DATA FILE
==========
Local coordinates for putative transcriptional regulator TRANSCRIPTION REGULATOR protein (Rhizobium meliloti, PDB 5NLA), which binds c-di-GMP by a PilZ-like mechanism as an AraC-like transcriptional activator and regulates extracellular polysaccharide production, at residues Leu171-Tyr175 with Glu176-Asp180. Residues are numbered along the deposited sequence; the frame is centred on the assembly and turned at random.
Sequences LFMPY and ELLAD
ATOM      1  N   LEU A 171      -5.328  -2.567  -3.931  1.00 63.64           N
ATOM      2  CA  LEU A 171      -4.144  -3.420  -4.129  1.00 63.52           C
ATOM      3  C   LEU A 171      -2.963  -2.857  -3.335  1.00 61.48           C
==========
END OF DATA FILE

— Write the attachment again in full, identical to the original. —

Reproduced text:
Local coordinates for putative transcriptional regulator TRANSCRIPTION REGULATOR protein (Rhizobium meliloti, PDB 5NLA), which binds c-di-GMP by a PilZ-like mechanism as an AraC-like transcriptional activator and regulates extracellular polysaccharide production, at residues Leu171-Tyr175 with Glu176-Asp180. Residues are numbered along the deposited sequence; the frame is centred on the assembly and turned at random.
Sequences LFMPY and ELLAD
ATOM      1  N   LEU A 171      -5.328  -2.567  -3.931  1.00 63.64           N
ATOM      2  CA  LEU A 171      -4.144  -3.420  -4.129  1.00 63.52           C
ATOM      3  C   LEU A 171      -2.963  -2.857  -3.335  1.00 61.48           C